Pretty much every college-attending girl is given the rundown about frat parties. The general advice is don’t go to them, but if you do, stay with your friends, pour your own drinks, and never let them out of your sight. The reason advice like that is given is because of frats like University of Missouri’s Delta Upsilon fraternity, who are being accused of requiring pledges to drug and sexually assault women.
According to documents of various complaints against DU obtained by the Columbia Tribune, there are multiple open investigations against the frat regarding drugging, hazing, and more. In August and September of 2015, multiple female students expressed concern to residence hall coordinators that they may have been drugged after attending parties at various frats, including Delta Upsilon.
On September 13, a notice was sent to the University’s Title IX office. It reads:
“Active members of Delta Upsilon fraternity allegedly provided each new member with three pills and instructed them to drug women for the purpose of incapacitating them prior to engaging in sexual activity. It has been alleged that new members are required to engage in such conduct in order to complete the initiation process.”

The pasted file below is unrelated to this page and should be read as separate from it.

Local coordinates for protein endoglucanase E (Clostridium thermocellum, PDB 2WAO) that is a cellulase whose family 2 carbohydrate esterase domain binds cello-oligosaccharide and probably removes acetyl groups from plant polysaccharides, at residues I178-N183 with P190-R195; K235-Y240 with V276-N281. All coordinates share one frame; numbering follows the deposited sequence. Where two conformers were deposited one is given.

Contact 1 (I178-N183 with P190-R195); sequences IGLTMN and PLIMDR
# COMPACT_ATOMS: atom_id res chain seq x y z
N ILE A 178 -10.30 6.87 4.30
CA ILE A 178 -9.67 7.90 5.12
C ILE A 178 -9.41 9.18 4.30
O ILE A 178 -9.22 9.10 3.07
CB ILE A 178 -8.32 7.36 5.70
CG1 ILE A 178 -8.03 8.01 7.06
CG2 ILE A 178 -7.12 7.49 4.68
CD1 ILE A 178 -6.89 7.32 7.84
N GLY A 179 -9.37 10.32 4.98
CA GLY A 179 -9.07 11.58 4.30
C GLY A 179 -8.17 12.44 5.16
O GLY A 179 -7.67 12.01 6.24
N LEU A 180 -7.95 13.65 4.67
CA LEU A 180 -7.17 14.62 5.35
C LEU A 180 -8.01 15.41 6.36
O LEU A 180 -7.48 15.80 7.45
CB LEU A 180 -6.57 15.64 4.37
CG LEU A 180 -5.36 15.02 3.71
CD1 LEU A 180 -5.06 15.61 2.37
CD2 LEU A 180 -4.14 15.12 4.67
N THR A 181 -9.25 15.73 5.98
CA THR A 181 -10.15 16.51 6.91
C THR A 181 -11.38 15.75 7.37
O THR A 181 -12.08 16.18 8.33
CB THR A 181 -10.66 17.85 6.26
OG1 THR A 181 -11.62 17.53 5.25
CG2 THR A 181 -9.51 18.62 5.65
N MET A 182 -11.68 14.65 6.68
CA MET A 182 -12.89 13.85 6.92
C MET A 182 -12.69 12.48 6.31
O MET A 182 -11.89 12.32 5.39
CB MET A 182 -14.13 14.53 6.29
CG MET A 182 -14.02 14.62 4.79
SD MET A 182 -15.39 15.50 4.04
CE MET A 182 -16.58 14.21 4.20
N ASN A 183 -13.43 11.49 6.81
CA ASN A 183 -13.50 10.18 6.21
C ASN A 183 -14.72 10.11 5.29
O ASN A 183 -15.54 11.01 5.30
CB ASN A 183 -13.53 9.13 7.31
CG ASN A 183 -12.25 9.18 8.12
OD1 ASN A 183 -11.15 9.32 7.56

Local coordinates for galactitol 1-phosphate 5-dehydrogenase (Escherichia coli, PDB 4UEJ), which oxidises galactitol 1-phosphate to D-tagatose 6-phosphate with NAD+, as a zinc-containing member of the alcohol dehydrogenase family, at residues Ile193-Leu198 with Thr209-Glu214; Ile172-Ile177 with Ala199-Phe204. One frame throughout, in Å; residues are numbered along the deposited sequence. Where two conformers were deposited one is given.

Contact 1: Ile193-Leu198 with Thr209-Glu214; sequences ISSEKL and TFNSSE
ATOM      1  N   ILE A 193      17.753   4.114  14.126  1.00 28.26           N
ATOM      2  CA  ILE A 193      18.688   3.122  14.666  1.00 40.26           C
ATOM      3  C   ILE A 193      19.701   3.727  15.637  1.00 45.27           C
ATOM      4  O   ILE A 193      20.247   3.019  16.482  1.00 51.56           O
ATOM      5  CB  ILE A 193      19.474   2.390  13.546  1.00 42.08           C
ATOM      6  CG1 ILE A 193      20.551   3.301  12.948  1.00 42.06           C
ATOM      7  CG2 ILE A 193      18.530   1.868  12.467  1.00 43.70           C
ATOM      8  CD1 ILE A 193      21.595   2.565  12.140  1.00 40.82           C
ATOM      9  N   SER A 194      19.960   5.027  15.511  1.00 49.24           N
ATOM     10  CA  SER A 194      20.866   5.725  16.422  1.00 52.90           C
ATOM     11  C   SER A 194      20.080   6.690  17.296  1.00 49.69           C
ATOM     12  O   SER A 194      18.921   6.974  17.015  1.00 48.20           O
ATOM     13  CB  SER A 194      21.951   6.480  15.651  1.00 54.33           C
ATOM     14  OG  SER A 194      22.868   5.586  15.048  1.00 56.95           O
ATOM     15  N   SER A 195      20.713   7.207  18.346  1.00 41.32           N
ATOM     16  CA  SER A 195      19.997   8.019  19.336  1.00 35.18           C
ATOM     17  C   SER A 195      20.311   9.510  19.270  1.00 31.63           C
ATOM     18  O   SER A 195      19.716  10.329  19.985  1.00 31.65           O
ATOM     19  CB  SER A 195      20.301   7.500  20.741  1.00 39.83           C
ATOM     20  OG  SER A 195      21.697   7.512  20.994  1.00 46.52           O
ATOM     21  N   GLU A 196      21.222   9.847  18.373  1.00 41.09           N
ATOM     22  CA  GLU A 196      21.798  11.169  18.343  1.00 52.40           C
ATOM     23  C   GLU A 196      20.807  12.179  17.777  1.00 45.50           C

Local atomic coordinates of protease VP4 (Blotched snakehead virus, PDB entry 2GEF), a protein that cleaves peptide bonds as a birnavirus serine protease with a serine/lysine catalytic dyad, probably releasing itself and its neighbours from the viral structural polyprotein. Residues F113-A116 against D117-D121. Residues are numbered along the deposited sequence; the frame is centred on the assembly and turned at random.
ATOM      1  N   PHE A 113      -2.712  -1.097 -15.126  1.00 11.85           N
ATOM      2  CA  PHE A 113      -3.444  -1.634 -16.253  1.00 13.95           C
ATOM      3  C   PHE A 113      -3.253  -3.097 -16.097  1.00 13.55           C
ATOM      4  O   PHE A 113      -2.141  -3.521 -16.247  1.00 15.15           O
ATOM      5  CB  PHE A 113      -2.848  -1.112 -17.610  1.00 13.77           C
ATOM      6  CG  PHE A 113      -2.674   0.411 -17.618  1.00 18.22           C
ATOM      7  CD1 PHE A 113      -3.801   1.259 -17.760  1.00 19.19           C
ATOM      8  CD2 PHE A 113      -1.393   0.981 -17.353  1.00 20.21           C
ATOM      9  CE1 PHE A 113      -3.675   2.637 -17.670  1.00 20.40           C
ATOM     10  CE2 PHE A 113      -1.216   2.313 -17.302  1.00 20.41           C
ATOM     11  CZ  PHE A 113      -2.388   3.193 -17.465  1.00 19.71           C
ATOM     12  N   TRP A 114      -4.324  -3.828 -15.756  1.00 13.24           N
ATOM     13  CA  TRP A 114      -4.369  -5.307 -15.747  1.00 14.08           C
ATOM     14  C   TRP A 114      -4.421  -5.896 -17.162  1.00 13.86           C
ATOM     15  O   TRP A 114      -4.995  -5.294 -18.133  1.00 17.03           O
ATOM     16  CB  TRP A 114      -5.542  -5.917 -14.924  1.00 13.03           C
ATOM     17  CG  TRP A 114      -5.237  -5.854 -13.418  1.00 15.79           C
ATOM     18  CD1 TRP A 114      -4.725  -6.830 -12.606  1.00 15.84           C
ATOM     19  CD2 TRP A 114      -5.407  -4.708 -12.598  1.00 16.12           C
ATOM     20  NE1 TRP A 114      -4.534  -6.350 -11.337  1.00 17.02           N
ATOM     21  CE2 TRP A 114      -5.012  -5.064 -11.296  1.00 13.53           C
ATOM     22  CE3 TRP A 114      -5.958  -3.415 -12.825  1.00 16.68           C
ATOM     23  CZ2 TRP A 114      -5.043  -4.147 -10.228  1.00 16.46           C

In another document, a residence hall coordinator filed a report about “hazing” at the fraternity. University staff noticed a student sitting “with a bloody hand, wrapped in tissue.” The student later said he had been pledging at DU, and “they made us fight each other.”
The chapter was already on temporary suspension for an incident in which members shouted racial slurs, including the N-word, at students who were members of the Legion of Black Collegians.
The DU chapter also allegedly sent this tweet, but quickly deleted it. Their last tweet listed now was posted on September 11.
The international Delta Upsilon organization said they do not “tolerate or condone” the alleged activities.
The @MIZZOU_DU Chapter is suspended and we do not tolerate or condone the alleged activity.— Delta Upsilon (@deltaupsilon) October 14, 2016
In a response to ABC17, Missouri chapter executive director Justin Kirk said the chapter is working with the university to investigate the allegations, “some of which we have just learned of within the last few days,” and are also imposing their own sanctions. But considering just how many allegations have been leveled at the organization, it’s astounding they’ve remained on campus as long as they have.